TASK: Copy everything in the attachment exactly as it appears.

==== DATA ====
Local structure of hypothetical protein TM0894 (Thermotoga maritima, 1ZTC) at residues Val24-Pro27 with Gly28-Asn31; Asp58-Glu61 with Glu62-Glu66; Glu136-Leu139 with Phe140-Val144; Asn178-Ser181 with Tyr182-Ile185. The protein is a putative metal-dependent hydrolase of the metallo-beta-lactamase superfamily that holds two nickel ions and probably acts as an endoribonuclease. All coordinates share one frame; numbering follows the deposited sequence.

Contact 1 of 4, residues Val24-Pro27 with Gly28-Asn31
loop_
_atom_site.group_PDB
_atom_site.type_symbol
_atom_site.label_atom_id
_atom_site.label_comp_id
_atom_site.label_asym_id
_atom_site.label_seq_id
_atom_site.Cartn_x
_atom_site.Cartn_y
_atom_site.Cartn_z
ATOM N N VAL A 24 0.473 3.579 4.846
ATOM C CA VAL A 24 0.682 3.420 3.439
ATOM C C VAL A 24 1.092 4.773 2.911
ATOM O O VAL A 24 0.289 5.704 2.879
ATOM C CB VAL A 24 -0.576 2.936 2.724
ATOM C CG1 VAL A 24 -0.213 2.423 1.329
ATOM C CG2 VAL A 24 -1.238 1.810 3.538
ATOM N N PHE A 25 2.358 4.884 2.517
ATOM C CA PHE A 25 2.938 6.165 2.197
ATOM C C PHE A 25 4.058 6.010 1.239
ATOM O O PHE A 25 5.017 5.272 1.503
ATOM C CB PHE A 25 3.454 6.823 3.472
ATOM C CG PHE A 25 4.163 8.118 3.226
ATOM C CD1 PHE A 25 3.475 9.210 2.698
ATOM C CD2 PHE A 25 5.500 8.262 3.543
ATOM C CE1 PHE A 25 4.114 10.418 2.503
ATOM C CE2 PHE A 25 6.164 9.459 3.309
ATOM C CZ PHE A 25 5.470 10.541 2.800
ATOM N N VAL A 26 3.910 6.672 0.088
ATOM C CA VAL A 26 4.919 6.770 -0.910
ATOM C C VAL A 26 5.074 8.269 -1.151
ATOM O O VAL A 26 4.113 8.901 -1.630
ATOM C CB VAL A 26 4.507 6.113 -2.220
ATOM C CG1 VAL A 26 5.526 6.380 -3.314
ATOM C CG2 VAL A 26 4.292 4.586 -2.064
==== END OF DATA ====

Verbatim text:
Local structure of hypothetical protein TM0894 (Thermotoga maritima, 1ZTC) at residues Val24-Pro27 with Gly28-Asn31; Asp58-Glu61 with Glu62-Glu66; Glu136-Leu139 with Phe140-Val144; Asn178-Ser181 with Tyr182-Ile185. The protein is a putative metal-dependent hydrolase of the metallo-beta-lactamase superfamily that holds two nickel ions and probably acts as an endoribonuclease. All coordinates share one frame; numbering follows the deposited sequence.

Contact 1 of 4, residues Val24-Pro27 with Gly28-Asn31
loop_
_atom_site.group_PDB
_atom_site.type_symbol
_atom_site.label_atom_id
_atom_site.label_comp_id
_atom_site.label_asym_id
_atom_site.label_seq_id
_atom_site.Cartn_x
_atom_site.Cartn_y
_atom_site.Cartn_z
ATOM N N VAL A 24 0.473 3.579 4.846
ATOM C CA VAL A 24 0.682 3.420 3.439
ATOM C C VAL A 24 1.092 4.773 2.911
ATOM O O VAL A 24 0.289 5.704 2.879
ATOM C CB VAL A 24 -0.576 2.936 2.724
ATOM C CG1 VAL A 24 -0.213 2.423 1.329
ATOM C CG2 VAL A 24 -1.238 1.810 3.538
ATOM N N PHE A 25 2.358 4.884 2.517
ATOM C CA PHE A 25 2.938 6.165 2.197
ATOM C C PHE A 25 4.058 6.010 1.239
ATOM O O PHE A 25 5.017 5.272 1.503
ATOM C CB PHE A 25 3.454 6.823 3.472
ATOM C CG PHE A 25 4.163 8.118 3.226
ATOM C CD1 PHE A 25 3.475 9.210 2.698
ATOM C CD2 PHE A 25 5.500 8.262 3.543
ATOM C CE1 PHE A 25 4.114 10.418 2.503
ATOM C CE2 PHE A 25 6.164 9.459 3.309
ATOM C CZ PHE A 25 5.470 10.541 2.800
ATOM N N VAL A 26 3.910 6.672 0.088
ATOM C CA VAL A 26 4.919 6.770 -0.910
ATOM C C VAL A 26 5.074 8.269 -1.151
ATOM O O VAL A 26 4.113 8.901 -1.630
ATOM C CB VAL A 26 4.507 6.113 -2.220
ATOM C CG1 VAL A 26 5.526 6.380 -3.314
ATOM C CG2 VAL A 26 4.292 4.586 -2.064